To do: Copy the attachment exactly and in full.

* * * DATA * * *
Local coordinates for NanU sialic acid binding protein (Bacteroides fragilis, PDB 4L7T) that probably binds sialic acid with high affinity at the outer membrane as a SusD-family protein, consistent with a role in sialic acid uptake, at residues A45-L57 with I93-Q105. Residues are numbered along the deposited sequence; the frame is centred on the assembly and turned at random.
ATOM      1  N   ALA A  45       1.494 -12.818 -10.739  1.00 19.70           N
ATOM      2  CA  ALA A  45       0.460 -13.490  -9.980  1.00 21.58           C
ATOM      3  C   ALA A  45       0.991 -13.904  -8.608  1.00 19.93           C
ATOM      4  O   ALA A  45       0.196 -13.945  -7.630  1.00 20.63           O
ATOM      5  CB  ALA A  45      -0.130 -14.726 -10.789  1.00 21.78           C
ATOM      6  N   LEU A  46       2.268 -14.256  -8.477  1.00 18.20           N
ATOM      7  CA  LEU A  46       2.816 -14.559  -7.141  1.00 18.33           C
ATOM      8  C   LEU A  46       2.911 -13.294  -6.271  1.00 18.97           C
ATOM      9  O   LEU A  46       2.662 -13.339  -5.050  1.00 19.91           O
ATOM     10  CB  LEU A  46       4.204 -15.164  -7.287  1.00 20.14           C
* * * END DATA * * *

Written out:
Local coordinates for NanU sialic acid binding protein (Bacteroides fragilis, PDB 4L7T) that probably binds sialic acid with high affinity at the outer membrane as a SusD-family protein, consistent with a role in sialic acid uptake, at residues A45-L57 with I93-Q105. Residues are numbered along the deposited sequence; the frame is centred on the assembly and turned at random.
ATOM      1  N   ALA A  45       1.494 -12.818 -10.739  1.00 19.70           N
ATOM      2  CA  ALA A  45       0.460 -13.490  -9.980  1.00 21.58           C
ATOM      3  C   ALA A  45       0.991 -13.904  -8.608  1.00 19.93           C
ATOM      4  O   ALA A  45       0.196 -13.945  -7.630  1.00 20.63           O
ATOM      5  CB  ALA A  45      -0.130 -14.726 -10.789  1.00 21.78           C
ATOM      6  N   LEU A  46       2.268 -14.256  -8.477  1.00 18.20           N
ATOM      7  CA  LEU A  46       2.816 -14.559  -7.141  1.00 18.33           C
ATOM      8  C   LEU A  46       2.911 -13.294  -6.271  1.00 18.97           C
ATOM      9  O   LEU A  46       2.662 -13.339  -5.050  1.00 19.91           O
ATOM     10  CB  LEU A  46       4.204 -15.164  -7.287  1.00 20.14           C